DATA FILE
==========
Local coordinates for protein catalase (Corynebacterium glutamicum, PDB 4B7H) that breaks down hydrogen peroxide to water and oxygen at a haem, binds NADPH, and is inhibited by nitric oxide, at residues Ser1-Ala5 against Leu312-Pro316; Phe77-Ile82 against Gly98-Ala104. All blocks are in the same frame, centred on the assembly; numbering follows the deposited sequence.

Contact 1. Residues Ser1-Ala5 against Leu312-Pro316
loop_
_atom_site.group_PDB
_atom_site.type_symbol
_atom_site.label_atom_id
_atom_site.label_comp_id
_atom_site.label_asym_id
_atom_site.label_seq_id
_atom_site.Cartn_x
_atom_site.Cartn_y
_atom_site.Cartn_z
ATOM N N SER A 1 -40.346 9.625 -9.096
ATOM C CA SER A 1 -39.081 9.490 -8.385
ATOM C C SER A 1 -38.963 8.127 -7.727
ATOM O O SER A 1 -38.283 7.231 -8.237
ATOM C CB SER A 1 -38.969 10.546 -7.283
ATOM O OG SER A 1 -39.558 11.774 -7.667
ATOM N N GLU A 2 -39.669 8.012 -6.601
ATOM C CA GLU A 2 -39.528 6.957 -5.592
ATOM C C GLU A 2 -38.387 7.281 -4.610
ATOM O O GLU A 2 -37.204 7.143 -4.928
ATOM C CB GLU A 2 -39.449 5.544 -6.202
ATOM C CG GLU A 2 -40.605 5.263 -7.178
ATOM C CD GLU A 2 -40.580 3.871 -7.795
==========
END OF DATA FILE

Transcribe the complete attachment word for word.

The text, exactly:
Local coordinates for protein catalase (Corynebacterium glutamicum, PDB 4B7H) that breaks down hydrogen peroxide to water and oxygen at a haem, binds NADPH, and is inhibited by nitric oxide, at residues Ser1-Ala5 against Leu312-Pro316; Phe77-Ile82 against Gly98-Ala104. All blocks are in the same frame, centred on the assembly; numbering follows the deposited sequence.

Contact 1. Residues Ser1-Ala5 against Leu312-Pro316
loop_
_atom_site.group_PDB
_atom_site.type_symbol
_atom_site.label_atom_id
_atom_site.label_comp_id
_atom_site.label_asym_id
_atom_site.label_seq_id
_atom_site.Cartn_x
_atom_site.Cartn_y
_atom_site.Cartn_z
ATOM N N SER A 1 -40.346 9.625 -9.096
ATOM C CA SER A 1 -39.081 9.490 -8.385
ATOM C C SER A 1 -38.963 8.127 -7.727
ATOM O O SER A 1 -38.283 7.231 -8.237
ATOM C CB SER A 1 -38.969 10.546 -7.283
ATOM O OG SER A 1 -39.558 11.774 -7.667
ATOM N N GLU A 2 -39.669 8.012 -6.601
ATOM C CA GLU A 2 -39.528 6.957 -5.592
ATOM C C GLU A 2 -38.387 7.281 -4.610
ATOM O O GLU A 2 -37.204 7.143 -4.928
ATOM C CB GLU A 2 -39.449 5.544 -6.202
ATOM C CG GLU A 2 -40.605 5.263 -7.178
ATOM C CD GLU A 2 -40.580 3.871 -7.795